New York Farm Bureau Outlines State Legislative Priorities
The New York Farm Bureau recently outlined its legislative priorities for the 2020 session.
The Farm Bureau is the largest organization representing agricultural interests in New York state. Each year it outlines the key issues it will lobby on behalf of farmers and rural communities in Albany. In 2019, the legislature passed the Farm Laborer Fair Labor Practices Act — over the Bureau’s objections. President David Fisher says the new law is a costly and unfair to family farms. He says the overriding priority in the 2020 session is for lawmakers to keep promises to ease any burdens imposed by new labor regulations. "A top priority for New York Farm Bureau is obtaining financial offsets and amendments to mitigate the impact of the farm labor law. We were very pleased to see that Governor Cuomo included a refundable investment tax credit for farms in his budget. We are also supportive of the governor's proposal to increase the farmworker housing loan fund to assist farms in building new housing on our farms. In addition Senate Ag committee Chair Jen Metzger and Assembly Ag Chair Donna Lupardo have proposed to double the ag employee workforce tax credit. These are all important proposals to our family farms and will help offset tens of millions of dollars in regulatory and overtime costs that farmers will have to pay in this tight farm economy.”
Public Policy Director Jeff Williams says so far it’s mostly the dairy sector that has felt the impact of the law. He anticipates as farmers gear up for seasonal work more farmers will struggle to manage labor issues related to the law. “We're spending a lot of our time educating farmers on how to deal with the overtime issue, with employee management and hourly management, with collective bargaining. We’ve spent a lot of time talking to farmers about what they can do, what they shouldn't do, when a union comes on the farm. So really, I think the jury's still out.”
Advocates of the law contend it’s vital in ensuring safety and fair pay in a difficult line of work.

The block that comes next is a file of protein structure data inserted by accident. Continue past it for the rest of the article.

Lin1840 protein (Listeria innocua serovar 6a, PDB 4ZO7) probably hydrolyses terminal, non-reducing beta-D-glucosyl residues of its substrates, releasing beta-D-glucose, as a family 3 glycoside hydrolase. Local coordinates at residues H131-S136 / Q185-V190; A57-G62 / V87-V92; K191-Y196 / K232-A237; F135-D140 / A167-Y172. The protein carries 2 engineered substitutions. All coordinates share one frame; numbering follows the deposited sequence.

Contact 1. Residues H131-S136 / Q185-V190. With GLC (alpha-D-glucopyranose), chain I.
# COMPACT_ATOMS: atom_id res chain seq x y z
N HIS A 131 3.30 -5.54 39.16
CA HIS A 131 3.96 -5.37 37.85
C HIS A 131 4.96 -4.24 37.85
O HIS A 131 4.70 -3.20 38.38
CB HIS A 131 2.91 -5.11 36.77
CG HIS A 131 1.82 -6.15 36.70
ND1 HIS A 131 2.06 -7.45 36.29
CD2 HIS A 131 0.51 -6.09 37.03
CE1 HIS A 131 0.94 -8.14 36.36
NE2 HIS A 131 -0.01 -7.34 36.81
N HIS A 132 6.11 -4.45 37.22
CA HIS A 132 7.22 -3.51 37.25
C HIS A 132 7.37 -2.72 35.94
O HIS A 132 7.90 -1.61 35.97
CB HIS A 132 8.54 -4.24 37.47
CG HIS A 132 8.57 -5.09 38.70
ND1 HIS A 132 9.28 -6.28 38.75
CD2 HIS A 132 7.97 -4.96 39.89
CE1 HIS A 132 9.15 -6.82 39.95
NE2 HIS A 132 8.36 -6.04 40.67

Fisher owns a dairy farm in St. Lawrence County: “Farmers are also very concerned. They're looking at their budgets. They're looking at their labor needs. They're looking at cost of production. Some of them are evaluating certain crops that they may not plant this year. So everything's up in the air and we don't know how it's going to play out. But the anxiety level and the concerns are very high in the ag community.”
A second priority for the Farm Bureau is assuring agricultural program funding. Jeff Williams is encouraged that for the second time the governor’s budget includes funds for promotional, research and animal health programs. "We're also really dependent upon the Environmental Protection Fund and a lot of that stuff is related to farms and dealing with climate change. Agriculture has reduced our carbon footprint by 20% over the last two decades. Farms are natural carbon sponges. And we want to continue the research in the EPF, whether to investments in no till plowing, cover crops, crop rotation, things that farmers are already doing these days. We want to make sure that we're able to continue those investments in the Environmental Protection Fund.”
New York Farm Bureau President David Fisher will be in Washington tonight as a guest of Republican New York Congresswoman Elise Stefanik for President Donald Trump’s State of the Union address.